HUNTER health professionals and advocates are encouraging mothers to breastfeed their babies as one of several measures to reduce sudden and unexpected death in infancy.
Guidelines for parents and carers to ensure a baby is sleeping safely have expanded in recent months to include the breastfeeding recommendation.
Not-for-profit organisation SIDS and Kids Hunter Region, in its efforts to reduce the risk of sudden and unexpected infant deaths, is promoting the message.
Regional manager Helen Rawsthorne said a major focus of advocacy and education was safe sleeping practices for babies aged up to one year.
‘‘Research has not uncovered a cause of Sudden Infant Death Syndrome (SIDS), but we do know how to try and reduce the risk of it happening,’’ Mrs Rawsthorne said.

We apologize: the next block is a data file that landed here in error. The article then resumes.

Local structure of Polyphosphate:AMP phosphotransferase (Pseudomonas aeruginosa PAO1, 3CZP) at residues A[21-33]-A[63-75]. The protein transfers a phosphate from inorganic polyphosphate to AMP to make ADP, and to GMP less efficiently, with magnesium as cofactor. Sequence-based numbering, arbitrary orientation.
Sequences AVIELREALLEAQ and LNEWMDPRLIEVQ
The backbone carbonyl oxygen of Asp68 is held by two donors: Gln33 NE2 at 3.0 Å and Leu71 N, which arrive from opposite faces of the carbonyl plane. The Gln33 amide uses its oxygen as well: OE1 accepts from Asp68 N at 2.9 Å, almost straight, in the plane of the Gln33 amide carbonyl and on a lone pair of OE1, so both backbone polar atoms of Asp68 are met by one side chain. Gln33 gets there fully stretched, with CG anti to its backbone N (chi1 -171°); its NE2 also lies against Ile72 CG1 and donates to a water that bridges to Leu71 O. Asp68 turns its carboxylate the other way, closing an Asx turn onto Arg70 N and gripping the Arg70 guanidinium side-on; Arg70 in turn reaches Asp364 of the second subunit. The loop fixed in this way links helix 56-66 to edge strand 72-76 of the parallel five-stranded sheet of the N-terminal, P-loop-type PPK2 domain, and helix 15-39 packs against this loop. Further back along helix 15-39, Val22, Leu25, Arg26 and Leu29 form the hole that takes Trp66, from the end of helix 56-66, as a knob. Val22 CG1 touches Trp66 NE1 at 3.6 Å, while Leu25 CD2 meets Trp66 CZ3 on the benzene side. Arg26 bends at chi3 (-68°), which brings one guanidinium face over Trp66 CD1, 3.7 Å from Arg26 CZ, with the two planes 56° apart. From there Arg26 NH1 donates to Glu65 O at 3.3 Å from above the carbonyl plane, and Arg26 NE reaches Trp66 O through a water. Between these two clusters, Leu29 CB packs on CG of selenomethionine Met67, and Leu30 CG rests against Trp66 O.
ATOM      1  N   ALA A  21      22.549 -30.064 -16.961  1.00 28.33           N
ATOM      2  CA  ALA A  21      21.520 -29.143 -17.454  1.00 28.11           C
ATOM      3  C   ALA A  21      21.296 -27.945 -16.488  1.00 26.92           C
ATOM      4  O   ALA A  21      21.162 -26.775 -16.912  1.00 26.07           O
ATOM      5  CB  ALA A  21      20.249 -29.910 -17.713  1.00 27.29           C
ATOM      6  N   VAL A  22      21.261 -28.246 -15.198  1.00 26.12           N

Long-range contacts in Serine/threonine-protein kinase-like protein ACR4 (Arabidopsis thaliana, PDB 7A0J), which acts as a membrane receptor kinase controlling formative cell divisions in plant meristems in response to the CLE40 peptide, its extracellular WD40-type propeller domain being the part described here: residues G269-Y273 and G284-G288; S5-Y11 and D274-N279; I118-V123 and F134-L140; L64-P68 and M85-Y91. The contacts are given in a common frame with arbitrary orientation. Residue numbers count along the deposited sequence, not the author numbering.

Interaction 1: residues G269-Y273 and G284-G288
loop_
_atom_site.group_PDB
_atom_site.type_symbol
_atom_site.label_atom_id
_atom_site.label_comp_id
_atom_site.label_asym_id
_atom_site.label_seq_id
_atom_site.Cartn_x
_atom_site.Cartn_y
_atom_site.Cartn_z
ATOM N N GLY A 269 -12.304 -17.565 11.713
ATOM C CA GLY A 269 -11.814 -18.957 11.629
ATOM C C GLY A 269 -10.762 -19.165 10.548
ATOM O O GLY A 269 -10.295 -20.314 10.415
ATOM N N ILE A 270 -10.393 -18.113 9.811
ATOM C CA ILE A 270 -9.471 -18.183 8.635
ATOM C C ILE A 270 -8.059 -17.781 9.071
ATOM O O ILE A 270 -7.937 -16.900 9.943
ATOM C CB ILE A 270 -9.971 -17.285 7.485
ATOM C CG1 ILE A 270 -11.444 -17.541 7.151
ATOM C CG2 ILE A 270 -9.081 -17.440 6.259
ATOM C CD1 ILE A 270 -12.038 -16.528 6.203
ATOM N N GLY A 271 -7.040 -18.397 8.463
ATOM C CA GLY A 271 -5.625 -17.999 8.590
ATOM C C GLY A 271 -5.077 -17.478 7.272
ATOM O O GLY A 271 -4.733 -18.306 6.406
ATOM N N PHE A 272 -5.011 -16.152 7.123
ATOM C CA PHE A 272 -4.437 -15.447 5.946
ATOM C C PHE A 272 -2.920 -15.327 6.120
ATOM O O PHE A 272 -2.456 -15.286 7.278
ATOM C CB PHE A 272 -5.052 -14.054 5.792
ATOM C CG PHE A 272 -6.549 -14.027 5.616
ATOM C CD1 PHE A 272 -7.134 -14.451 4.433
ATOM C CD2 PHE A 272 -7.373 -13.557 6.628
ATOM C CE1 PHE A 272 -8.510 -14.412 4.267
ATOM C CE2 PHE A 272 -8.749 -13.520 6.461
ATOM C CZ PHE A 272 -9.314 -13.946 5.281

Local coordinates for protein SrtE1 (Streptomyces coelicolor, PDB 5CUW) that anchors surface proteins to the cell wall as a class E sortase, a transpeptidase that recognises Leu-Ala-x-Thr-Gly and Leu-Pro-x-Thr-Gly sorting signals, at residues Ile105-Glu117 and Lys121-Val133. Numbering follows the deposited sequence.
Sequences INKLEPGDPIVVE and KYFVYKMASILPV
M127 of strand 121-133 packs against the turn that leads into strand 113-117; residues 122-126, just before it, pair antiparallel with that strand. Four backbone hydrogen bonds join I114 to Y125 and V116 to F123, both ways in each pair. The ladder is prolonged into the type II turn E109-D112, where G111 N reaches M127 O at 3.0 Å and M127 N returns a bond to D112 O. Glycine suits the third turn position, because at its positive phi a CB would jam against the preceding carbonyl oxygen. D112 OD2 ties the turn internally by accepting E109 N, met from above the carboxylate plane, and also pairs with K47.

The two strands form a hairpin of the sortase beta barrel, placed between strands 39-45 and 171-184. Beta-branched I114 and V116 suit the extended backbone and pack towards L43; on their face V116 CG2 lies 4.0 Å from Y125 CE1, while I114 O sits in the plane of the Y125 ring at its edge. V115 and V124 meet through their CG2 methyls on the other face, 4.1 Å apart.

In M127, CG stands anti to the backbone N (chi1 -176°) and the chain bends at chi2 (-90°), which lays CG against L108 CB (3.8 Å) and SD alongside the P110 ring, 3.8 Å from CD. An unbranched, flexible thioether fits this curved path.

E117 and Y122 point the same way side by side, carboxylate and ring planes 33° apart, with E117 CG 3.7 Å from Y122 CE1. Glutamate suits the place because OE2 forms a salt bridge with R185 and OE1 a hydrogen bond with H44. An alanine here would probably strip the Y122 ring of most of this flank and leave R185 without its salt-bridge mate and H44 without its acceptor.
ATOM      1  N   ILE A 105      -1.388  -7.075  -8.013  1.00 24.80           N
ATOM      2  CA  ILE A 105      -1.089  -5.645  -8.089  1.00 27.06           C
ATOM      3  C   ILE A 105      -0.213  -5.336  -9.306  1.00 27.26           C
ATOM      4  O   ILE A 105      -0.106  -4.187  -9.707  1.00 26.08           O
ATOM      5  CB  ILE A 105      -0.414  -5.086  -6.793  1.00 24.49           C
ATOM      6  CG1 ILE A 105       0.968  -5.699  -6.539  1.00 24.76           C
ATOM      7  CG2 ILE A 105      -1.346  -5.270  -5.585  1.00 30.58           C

SIDS and Kids recommends sleeping a baby on its back, keeping the head and face uncovered, having a smoke-free environment before and after birth, practising safe sleeping night and day, and putting the baby in a safe cot in the parents’ room.
The organisation’s scientific advisory group added a sixth recommendation: for mothers to breastfeed if they can.
SIDS and Kids said it followed the publication of a large American study on breastfeeding. Evidence suggested it could reduce the risk of sudden and unexpected infant death.
John Hunter Children’s Hospital neonatal nursery clinical nurse consultant Susanne Wooderson said the unit talked to parents about safe sleeping.
She said smoking was the biggest risk factor for babies.
The nursery also encouraged breastfeeding, if mothers were able to.